Leaving the bikes locked in the hotel garage, we booked a tuk-tuk and driver for the day. First stop was the Bamboo Train, about 2km out of town. There are several railway lines in Cambodia, built by the French but very poorly maintained since then. Local villagers utilised the lines to transport themselves and their produce on small buggies built from bamboo and powered with a petrol engine. Now, with greatly improved roads, the buggies are just a tourist attraction.
The 15 minute ride to a small track side village was fun although extremely bumpy due to the bent lines and the villagers benefit from the flow of tourists, providing refreshments, trinkets and tours around the village industries including a rice grinder and brick making factory.
We attracted a fine gaggle of young tour guides, each anxious to get a small tip.
After that we drove to Phnom Sampeau, a temple built on a hill that was also the scene of some of the mass killings of Pol Pot's reign. The temple is on the top of a hill, with a stepped footpath but as it was our day off we hired two motorbikes and drivers to take us round. Even with the ride up to the hill tops it was still exhausting, climbing all the steps up to the temple, and then down to the caves where there are memorials to the victims of the killings. From the top of the rock the view was of a seemingly endless sea of green rice paddies stretching into infinity.
Today, our cycle Cambodia ride would be mainly by boat.
A boat runs every day from Battambang to Siem Reap and leaves at 7.00am.
The journey can be problematic in the dry season with low river water
levels, but In October, at the end of the rainy season, the water levels
are high. It cost $20 for us and $5 each for the bikes which traveled
on the roof.
The boat itself had seen better days and would probably not pass any GB safety inspection but the ride was so memorable.
The passengers were a 50/50 mix of tourists and locals and on the six hour trip we stopped many times to drop off and pick up both goods and passengers.
Many times there was no jetty and one or two family members would paddle out in a canoe to collect a passenger or pick up a parcel.
The homes along the river are built on stilts above the water with access only by boat.
Many people live on boats and the children paddle over in a canoe to the shop to buy treats. There was one 'comfort stop' at a small cafe on stilts over the water. The toilet was a cubicle with a round hole in the floor down to the waters below.
The port at Siem Reap is 11km from the town. Our cycle Cambodia ride continued on road, which was unsurfaced at first and rough from the recent rain but eventually reached tarmac. Along the roadside were restaurants on stilts over the water. There were individual dining areas all furnished with a low table, a carpet to sit on and a hammock to snooze in.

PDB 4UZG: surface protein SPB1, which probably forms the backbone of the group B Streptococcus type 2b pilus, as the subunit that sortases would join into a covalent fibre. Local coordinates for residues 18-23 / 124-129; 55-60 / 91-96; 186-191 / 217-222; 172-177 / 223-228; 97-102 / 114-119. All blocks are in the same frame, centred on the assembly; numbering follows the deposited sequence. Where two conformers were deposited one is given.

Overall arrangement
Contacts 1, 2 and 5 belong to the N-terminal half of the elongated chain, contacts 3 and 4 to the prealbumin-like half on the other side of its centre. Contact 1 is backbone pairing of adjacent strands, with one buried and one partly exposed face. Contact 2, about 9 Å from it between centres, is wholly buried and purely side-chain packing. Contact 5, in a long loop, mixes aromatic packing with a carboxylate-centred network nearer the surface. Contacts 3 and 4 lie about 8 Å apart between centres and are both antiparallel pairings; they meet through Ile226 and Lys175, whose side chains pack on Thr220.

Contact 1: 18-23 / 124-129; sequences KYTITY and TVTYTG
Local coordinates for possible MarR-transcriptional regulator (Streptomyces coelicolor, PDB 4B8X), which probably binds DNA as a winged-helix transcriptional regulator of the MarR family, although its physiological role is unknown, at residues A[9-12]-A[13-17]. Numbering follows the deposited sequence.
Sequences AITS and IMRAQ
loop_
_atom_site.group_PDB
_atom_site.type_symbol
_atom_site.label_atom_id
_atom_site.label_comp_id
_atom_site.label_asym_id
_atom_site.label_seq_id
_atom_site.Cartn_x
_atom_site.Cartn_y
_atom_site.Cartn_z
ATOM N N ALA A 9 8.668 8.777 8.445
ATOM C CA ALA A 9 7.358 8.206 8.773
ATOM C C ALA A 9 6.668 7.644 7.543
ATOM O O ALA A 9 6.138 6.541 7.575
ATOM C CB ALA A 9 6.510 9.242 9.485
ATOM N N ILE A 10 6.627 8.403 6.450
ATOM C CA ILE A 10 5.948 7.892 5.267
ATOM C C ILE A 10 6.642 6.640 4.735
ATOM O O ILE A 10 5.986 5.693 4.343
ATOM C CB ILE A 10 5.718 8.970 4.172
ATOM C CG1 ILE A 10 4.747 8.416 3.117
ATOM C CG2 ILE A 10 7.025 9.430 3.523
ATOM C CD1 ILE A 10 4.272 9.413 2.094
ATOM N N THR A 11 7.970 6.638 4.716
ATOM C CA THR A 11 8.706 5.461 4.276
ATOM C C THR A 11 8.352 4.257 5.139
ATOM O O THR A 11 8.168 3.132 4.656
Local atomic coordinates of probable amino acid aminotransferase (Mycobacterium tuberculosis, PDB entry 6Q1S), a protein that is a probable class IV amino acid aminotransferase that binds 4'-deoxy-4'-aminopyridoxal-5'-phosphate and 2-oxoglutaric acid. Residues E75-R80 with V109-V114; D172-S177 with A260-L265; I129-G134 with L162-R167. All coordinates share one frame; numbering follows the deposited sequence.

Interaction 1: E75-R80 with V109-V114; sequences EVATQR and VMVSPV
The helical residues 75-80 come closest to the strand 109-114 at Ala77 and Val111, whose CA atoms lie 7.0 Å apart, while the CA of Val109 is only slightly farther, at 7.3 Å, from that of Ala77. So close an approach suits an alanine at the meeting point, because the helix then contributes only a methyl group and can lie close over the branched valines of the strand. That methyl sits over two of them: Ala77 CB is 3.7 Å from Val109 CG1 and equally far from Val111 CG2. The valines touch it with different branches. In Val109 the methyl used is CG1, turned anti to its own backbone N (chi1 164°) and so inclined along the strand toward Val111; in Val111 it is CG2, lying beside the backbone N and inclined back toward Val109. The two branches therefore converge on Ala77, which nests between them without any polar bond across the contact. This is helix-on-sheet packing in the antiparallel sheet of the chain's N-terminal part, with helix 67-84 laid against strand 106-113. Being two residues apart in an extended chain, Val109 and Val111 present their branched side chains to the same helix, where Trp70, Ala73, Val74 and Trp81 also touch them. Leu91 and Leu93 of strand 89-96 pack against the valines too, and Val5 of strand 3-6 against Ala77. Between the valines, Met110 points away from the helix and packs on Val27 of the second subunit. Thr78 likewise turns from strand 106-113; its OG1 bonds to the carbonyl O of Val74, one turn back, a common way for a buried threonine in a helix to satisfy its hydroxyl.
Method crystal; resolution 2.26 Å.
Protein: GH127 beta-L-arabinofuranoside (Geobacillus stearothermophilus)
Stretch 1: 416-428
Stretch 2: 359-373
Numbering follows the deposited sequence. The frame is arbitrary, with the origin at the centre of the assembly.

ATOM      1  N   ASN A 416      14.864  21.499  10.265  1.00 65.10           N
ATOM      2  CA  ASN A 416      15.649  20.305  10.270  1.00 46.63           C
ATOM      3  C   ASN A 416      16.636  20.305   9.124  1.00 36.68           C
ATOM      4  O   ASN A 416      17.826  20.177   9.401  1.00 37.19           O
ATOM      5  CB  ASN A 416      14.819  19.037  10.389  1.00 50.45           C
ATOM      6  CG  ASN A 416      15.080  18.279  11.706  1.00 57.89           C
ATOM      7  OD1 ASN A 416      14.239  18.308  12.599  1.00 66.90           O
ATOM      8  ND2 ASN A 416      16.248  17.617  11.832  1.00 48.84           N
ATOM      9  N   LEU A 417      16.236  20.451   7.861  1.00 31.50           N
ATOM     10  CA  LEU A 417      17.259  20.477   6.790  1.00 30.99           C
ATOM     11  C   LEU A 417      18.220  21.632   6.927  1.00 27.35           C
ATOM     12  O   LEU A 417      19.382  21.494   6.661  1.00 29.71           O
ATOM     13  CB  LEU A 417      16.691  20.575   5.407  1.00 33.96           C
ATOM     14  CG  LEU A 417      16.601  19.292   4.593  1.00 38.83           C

In Siem Reap we found yet another lovely guesthouse called Villa Brak
Sovann with newly decorated rooms, a restaurant and cheap beer. It is
the home and business of a lovely couple, Loy and Sovann and their four
The youngest, nicknamed Tin tin kept us constantly amused as he played in the bar area which doubled as their living room.
On our first evening we joined two other couples who were staying in the
same accommodation for a meal in the town centre. It was a shock at
first to see how commercialised it is here, with countless questionable
'massage' shops and drugs and women freely available on the streets,
such a contrast to the quiet villages of rural Cambodia. But markets are
led by customers.....
Over the following three days we visited the modern and well presented Angkor museum and had two days touring the innumerable ancient ruins. The first day was by bike and we tried to catch the sunrise behind Angkor Wat. Having underestimated how long it would take to get there and overestimated sunrise, we missed it by about 15 mins. This is one of the most popular times to visit and the place was packed, despite being only 5.45am. Actually it was a good time to visit because all the coach parties soon departed and we were able to look round at one of the quietest times.
The ruins here are truly amazing and deserve their Worldwide fame. A lot
of effort has and is still being put into preserving what is left and
preventing any further damage from trees and land subsidence. These
works were well underway in 1975 before Pol Pot took over and one of the
huge buildings had been partially demolished as it was collapsing. The
stones were all carefully labelled and recorded but his armies destroyed
all the records leaving the archaeologists with a massive 3-D jigsaw
puzzle once his regime was overthrown.
The second day we took the easier option and hired a tuk-tuk to see some of the more distant temples.
While we were there we also went to a cello concert at the Kantha Bopha Children's hospital. The cellist is Beat Richner, a paediatrician who has worked in Cambodia for over 30 years. He plays a few pieces and talks about the work of the hospital every Saturday to help raise money for the care of the children. 90% of the running costs have to be met by donations. It made a big impression on us. If you are interested you can read more about it here.
We were up early again for our cycle Cambodia ride and enjoyed some cool morning air. Heading east on NR 6 was good preparation for Phnom Penh with manic traffic around the market. Every conceivable form of transport and pedestrians all moving in random directions. Beyond there it all quietened down. The road was smooth and wide with a hard shoulder. Most of the traffic was motorbikes but every so often a fast tourist bus would shoot past accompanied by loud horn blaring.